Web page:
How do you deal with the impromptu interactions that you can’t really prepare for beforehand? Instead of getting that deer in the headlights look, you can have a few conversation gambits ready.

After greeting your neighbour, you could comment about the weather, make a positive remark about their house, how nice their garden looks, or perhaps an enquiry about their family if it’s appropriate. And pronto… you will have engaged in conversations!

Here are a few simple comments to get you started:

Isso são excelentes notícias! paused audio playing audio Play slow audio Play normal audio That's great news! Espero que esteja tudo bem paused audio playing audio Play slow audio Play normal audio I hope everything is fine Há muito tempo que não o via! paused audio playing audio Play slow audio Play normal audio Long time no see! Hoje está calor, não está? paused audio playing audio Play slow audio Play normal audio It's hot today, isn't it? Parece que vem lá chuva paused audio playing audio Play slow audio Play normal audio Seems like it's going to rain O seu fim de semana foi bom? paused audio playing audio Play slow audio Play normal audio Was your weekend good? Gosto muito do que fez com o seu jardim paused audio playing audio Play slow audio Play normal audio I really like what you did with your garden Já sabe para onde vai de férias? paused audio playing audio Play slow audio Play normal audio Do you know where you're going on holiday yet?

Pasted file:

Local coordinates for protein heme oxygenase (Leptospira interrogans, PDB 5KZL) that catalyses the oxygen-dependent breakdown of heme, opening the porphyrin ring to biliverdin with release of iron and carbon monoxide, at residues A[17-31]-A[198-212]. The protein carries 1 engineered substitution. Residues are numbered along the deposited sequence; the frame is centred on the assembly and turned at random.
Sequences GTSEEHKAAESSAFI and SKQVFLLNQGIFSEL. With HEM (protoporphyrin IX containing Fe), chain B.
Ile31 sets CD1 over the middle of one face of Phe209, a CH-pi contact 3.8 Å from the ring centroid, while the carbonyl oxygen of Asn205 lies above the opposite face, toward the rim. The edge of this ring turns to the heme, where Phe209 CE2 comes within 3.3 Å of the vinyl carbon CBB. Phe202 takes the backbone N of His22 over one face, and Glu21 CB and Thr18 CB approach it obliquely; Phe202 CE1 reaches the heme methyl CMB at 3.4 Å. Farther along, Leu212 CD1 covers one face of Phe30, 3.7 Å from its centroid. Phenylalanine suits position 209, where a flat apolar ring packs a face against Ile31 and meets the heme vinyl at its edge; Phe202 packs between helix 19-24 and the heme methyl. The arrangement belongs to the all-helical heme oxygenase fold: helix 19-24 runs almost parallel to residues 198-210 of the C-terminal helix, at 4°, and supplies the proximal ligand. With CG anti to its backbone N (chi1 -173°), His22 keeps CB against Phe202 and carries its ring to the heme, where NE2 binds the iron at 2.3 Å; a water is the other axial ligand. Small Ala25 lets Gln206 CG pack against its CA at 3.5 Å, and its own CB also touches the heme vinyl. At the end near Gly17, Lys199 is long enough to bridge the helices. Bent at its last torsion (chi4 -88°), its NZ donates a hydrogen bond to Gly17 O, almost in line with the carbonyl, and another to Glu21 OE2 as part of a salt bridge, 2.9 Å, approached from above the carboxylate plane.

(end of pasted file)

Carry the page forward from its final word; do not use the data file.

Use Portuguese Filler Words

Filler words like pronto paused audio playing audio Play slow audio Play normal audio there you go, that's it, so are useful for giving yourself thinking time when you are speaking. It can also be used in the sense of: “all right” or “ready?” If you listen carefully, native Portuguese speakers use fillers like these regularly when they pause or search for words. They add colour and flavour and make speakers sound more authentic.

Pois paused audio playing audio Play slow audio Play normal audio Yeah, indeed, so, well is probably the most useful little filler. In order to acknowledge what someone else is saying, you can interject a pois, or pois é paused audio playing audio Play slow audio Play normal audio so it is, that's right, to show you are listening and agreeing.